Good morning ! Hope everyone had a great weekend , hope it was productive , restful and that we're already to spring into the new week. As the embers from the Grecian fires cool this today - with at least forty building destroyed during the carnage of protests / rioting brought about by the debate and passage of the so called Greek Rescue Bill in Parliament , let's consider where things stand after the vote ? Has Greece been pulled back from the brink by the latest heroic vote ( they are going to run out of heros shortly , like the police ran out of tear gas yesterday. )

     Actually , there still remains a considerable amount of conditionality in place to stymie any quick action to release the needed funds to Greece ( or though Greece to the banksters ) . Let's walk through the conditions one by one . First of all , joker number one :

1)  The EuroGroup of finance Ministers , which meets Wednesday , must agree that Greece has now met the terms of the package
      An interesting place to start - as the Memorandum of Understand had a blank space for the amount of the bailout ( as I recall ) , so what exactly are the terms of the Agreement when something as notable of the sum involved is not set forth  ? As you may recall , one issue last week and a reason for the withdrawal of Laos was the complaint by their party chief that pages were missing from the documents provided to him to approve. And what about the additional 43o million of additional cuts Greece still must find by Wednesday ? And since it's monday , what new demands have the Troikans cooked up over the weekend ? I guess we'll see how this plays out over the next day or so , but the bottom line is the nature and details of the M.O.U appear to be opaque.

2)  The leaders of the Greek Political parties must pledge in writing that it will implement the complete rescue plan and that no attempts to renegotiate  or otherwise repudiate said rescue package will be made.

      There are two parties in the Coaltion after the resignation Laos - Pasok and New Democracy. Regarding Pasok , it has a nominal head ( G-Pap ) of the party , the power behind the throne and Troika tool in FM Venizelos and they are steeped in disarray having expelled twenty + members yesterday who revolted against voting yes for the bailout deal - their polling numbers are about 8 percent . New Democracy faces similar disarray ( they also expelled twenty plus members yesterday ) , poll better than Pasok and currently are expected to win elections in April or perhaps sooner than that. the problem is New Democracy chief Samaras has repeated expressed his goal of renegotiating the Rescue deal for Greece - which cuts against the idea of binding guarantees / pledges / promises / sweet lies. Absent surrender by Pasok and New Democracy to the total satisfaction of the Troika and Germany led AAA Eurozone club , Greece doesn't get a euro.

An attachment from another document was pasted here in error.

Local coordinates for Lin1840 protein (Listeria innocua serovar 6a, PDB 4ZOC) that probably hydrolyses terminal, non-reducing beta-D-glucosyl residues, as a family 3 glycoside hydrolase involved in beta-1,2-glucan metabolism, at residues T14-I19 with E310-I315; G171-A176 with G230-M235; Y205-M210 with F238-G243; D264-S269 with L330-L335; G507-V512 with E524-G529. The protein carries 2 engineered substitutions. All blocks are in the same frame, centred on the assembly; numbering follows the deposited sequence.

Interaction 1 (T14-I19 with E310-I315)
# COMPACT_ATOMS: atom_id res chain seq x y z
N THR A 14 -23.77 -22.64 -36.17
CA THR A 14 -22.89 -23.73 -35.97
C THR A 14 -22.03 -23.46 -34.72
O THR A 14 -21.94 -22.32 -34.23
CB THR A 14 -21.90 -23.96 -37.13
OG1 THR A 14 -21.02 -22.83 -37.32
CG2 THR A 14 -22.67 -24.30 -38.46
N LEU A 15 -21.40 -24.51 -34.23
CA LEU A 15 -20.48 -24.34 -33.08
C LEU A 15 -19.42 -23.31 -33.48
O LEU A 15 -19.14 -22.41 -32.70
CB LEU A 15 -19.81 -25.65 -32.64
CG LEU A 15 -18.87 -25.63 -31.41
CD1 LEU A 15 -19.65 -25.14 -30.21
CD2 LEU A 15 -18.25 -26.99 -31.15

3) The German Bundestage must vote to approve the package , probably on Febuary 27th.

      Germany Finance Minister Schauble and their Economic Minister Rosler have already thrown some doubt as to what Germany will do - saying in essence , the Greek vote was nice , now prove to us that you actually will take concrete steps to actually implement the deal ( rather blow smoke  as past practice has shown th Greks to do. ) Apart from Greece " proving " it will actually implement all terms of the deal , the German approval is conditional upon a Troikan report blessing the deal - who knows what the Troikans plan to say in that report ? In light of worsening economic condition in Greece ( un- employment almost 21 percent , Revenues including VAT falling off a cliff , industrial and manufacturing capacity falling off a cliff ) , how can we see a sunny report from the Troikans ? And besides , aren't the Troikans really trying to make a point to the rest of the PIIGS with how they're treating Greece - as in Portugal , Ireland , Spain and Italy shouldn't try to go Greek or face the fire and wrath Greece has suffered ? Isn't that what German FM Schauble alluded to in his discussions with Portugal's FM Gaspar ?